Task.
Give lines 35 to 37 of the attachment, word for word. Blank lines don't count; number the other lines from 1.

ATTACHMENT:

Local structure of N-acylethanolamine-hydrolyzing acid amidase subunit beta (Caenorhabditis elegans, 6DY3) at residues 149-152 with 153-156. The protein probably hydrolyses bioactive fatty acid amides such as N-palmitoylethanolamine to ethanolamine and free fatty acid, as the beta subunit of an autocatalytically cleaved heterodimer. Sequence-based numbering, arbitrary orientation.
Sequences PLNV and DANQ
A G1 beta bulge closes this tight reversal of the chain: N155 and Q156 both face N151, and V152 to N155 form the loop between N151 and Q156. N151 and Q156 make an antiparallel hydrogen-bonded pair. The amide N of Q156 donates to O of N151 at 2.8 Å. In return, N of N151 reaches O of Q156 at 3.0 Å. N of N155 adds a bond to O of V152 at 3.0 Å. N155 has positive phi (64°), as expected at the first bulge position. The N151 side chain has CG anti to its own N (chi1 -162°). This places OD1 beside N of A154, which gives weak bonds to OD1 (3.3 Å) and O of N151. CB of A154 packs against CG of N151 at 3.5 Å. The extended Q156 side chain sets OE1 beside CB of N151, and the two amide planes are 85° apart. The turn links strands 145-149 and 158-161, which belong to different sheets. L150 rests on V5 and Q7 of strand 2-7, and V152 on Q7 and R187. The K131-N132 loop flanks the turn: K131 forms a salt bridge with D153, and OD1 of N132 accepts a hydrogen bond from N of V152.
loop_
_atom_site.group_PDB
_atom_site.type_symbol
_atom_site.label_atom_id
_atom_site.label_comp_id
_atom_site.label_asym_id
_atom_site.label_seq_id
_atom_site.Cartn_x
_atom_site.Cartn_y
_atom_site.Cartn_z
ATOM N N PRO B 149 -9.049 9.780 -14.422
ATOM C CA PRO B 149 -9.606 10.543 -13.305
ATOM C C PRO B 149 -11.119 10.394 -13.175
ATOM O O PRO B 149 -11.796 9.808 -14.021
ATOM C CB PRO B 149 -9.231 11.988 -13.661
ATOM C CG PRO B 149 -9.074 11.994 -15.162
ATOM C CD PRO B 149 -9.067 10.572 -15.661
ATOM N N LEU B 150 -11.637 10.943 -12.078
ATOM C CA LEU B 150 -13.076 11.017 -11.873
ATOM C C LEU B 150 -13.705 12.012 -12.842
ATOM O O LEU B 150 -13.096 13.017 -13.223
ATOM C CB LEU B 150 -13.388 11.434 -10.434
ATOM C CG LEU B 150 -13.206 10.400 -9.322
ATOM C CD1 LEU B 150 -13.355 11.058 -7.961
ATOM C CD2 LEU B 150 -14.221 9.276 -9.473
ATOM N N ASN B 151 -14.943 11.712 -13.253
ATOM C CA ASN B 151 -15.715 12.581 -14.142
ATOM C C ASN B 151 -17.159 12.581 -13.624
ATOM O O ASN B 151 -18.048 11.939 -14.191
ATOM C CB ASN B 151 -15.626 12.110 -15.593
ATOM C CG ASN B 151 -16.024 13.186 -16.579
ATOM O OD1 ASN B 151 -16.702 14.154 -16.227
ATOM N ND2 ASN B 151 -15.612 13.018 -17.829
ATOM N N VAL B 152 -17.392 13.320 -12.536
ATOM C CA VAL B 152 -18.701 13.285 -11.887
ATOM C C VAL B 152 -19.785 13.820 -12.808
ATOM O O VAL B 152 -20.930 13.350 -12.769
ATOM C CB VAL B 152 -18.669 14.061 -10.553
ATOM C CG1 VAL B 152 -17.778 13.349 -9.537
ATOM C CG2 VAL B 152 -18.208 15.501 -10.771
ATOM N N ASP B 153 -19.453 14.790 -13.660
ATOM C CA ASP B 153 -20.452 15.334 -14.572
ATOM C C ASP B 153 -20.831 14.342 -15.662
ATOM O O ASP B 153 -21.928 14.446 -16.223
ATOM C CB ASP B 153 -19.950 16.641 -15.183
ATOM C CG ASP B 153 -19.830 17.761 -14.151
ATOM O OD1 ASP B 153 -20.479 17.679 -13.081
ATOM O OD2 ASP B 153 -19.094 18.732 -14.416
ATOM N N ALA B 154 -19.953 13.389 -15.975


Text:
ATOM O OD1 ASN B 151 -16.702 14.154 -16.227
ATOM N ND2 ASN B 151 -15.612 13.018 -17.829
ATOM N N VAL B 152 -17.392 13.320 -12.536